Dr. Robert Kelly (photo) is associate director and curriculum coordinator for the Fairview Hospital /Cleveland Clinic Family Medicine Residency Program.

He lists aspects of diet and exercise that are most and less effective in controlling cholesterol.

Most beneficial

  • Reduce intake of saturated and trans fats.
  • Increase intake of polyunsaturated and monounsaturated fats.
  • Fortify foods with plant stanols or sterols.
  • Add tree nuts to the diet, while maintaining total caloric intake.
  • Consume 1 or 2 alcoholic drinks per day.
  • Adopt a Mediterranean, low-carbohydrate, or low-fat diet.

Smaller benefit but still effective

  • Reduce the intake of dietary cholesterol.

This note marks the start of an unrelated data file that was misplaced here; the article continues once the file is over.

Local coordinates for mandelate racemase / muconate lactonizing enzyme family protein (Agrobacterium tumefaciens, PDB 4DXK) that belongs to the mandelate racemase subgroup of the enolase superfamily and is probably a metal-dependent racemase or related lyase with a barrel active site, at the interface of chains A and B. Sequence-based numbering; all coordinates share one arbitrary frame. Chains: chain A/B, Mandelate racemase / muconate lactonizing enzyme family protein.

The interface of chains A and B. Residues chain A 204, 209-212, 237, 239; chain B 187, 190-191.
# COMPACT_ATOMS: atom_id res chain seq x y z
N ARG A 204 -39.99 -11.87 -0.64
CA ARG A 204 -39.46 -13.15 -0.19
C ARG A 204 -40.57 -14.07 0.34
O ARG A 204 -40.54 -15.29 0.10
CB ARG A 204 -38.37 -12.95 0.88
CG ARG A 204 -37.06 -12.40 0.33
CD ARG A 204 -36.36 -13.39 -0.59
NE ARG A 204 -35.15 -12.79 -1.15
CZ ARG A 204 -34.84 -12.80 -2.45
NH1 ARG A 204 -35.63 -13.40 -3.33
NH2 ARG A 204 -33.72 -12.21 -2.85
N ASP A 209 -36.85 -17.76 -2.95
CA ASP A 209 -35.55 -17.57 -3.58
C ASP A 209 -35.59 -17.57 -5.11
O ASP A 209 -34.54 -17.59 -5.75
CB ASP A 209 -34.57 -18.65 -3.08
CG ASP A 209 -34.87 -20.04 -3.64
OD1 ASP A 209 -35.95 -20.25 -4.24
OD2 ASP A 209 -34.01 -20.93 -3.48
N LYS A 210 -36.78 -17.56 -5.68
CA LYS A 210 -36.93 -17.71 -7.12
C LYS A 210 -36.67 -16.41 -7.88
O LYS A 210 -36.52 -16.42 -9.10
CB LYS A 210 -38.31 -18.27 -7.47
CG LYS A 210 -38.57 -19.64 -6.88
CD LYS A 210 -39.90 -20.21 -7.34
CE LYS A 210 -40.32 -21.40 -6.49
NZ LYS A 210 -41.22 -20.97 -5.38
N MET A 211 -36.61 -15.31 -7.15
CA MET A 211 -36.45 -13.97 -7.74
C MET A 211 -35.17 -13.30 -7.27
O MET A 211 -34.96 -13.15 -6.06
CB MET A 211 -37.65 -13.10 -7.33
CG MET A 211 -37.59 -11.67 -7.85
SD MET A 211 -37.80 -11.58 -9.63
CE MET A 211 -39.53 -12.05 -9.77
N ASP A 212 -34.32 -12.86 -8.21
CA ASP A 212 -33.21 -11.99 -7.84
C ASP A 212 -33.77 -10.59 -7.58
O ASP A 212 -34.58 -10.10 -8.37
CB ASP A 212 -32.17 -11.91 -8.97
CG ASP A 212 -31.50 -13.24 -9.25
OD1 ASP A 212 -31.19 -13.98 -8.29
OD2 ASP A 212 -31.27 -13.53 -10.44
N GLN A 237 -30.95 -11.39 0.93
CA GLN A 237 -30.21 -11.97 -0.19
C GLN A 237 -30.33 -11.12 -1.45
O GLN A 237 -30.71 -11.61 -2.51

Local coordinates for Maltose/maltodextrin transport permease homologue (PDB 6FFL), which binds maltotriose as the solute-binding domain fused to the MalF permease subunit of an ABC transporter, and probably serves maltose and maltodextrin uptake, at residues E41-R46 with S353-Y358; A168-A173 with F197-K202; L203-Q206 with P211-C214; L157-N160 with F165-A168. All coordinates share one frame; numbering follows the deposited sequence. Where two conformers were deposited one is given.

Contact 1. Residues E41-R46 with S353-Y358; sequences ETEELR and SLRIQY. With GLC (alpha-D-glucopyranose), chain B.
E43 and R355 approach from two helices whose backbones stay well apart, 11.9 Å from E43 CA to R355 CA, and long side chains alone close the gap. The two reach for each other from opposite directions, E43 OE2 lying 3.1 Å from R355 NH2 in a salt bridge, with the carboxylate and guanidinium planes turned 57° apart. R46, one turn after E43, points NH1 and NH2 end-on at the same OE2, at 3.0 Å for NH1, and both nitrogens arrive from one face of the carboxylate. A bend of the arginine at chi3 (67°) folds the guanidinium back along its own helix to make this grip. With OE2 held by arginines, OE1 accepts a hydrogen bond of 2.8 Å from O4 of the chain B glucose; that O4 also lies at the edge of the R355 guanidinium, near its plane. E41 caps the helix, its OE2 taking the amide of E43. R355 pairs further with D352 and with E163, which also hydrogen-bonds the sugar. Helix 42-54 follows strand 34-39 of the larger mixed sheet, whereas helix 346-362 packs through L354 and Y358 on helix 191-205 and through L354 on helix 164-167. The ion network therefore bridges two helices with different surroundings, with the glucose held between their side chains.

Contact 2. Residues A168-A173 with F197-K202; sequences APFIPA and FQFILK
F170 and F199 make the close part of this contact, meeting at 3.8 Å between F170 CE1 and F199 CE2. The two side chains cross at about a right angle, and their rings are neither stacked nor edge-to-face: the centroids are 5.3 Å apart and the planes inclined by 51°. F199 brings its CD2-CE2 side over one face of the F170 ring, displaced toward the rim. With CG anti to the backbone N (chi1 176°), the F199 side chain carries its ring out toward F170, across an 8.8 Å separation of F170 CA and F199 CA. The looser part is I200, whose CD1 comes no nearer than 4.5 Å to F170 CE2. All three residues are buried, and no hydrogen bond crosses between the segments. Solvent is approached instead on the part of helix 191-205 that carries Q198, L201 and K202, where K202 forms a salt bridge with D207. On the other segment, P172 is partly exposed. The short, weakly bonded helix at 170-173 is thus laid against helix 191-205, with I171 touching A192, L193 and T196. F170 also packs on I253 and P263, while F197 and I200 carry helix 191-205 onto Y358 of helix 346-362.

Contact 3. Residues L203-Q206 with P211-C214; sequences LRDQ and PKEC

• Increase intake of soluble fiber and soy protein.
  • Eat fatty marine fish or take marine-derived omega-3 fatty acid supplements.
  • Red yeast rice supplements have effects similar to those of statin medications and are better tolerated in some patients.
  • Regular aerobic exercise has beneficial effects on lipid levels, particularly if performed for at least 120 minutes per week.

Small effect

  • Brief physician counseling.

The bottom line.

Efforts should concentrate on patients who are motivated and ready to make lifestyle changes.

5/15/10 12:00 JR

Hi, I’m JR

John Russo, Jr., PharmD, is president of The MedCom Resource, Inc. Previously, he was senior vice president of medical communications at www.Vicus.com, a complementary and alternative medicine website.